We believe it’s important, in this special issue on citizen science, to hear the opinions, experiences, and voices of practitioners. After all, they are front and center in the movements discussed in these pages. For this reason, we invited several participants in two noted civic-tech communities—g0v and EDGI—to join a conversation about tech-based activism or civic hacking. They were Chia-liang Kao from g0v, Michelle Murphy and Matt Price from EDGI, and Liz Barry, who has been instrumental in both EDGI and Public Lab, another civic-tech group.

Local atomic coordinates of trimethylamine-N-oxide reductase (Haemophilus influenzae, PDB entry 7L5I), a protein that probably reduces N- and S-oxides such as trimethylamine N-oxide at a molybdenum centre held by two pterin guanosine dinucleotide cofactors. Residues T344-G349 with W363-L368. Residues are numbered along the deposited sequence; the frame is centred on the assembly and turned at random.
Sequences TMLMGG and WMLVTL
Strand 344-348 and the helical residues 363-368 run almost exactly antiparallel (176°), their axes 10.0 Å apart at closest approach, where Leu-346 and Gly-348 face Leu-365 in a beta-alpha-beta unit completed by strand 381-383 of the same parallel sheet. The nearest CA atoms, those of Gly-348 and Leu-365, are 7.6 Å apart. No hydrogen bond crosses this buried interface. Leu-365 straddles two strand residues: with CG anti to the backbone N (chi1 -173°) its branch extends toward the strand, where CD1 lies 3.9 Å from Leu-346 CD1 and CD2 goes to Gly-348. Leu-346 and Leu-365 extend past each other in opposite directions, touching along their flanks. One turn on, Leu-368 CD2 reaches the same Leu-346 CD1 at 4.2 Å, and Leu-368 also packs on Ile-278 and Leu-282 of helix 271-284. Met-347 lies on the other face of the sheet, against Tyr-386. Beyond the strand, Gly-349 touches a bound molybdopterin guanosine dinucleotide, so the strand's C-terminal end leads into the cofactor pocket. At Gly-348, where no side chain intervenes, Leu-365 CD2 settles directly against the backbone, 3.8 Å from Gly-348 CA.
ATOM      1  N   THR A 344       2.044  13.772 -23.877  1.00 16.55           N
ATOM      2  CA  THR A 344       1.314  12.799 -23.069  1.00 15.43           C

Civic-tech activists are playing an increasingly important role in the general field of citizen science. They participate in technology development, data collecting, and infrastructure building. They design better platforms for public participation and policy discussion on science, technology, public health, and environmental issues. In the following pages, we’ll find out more about what they...

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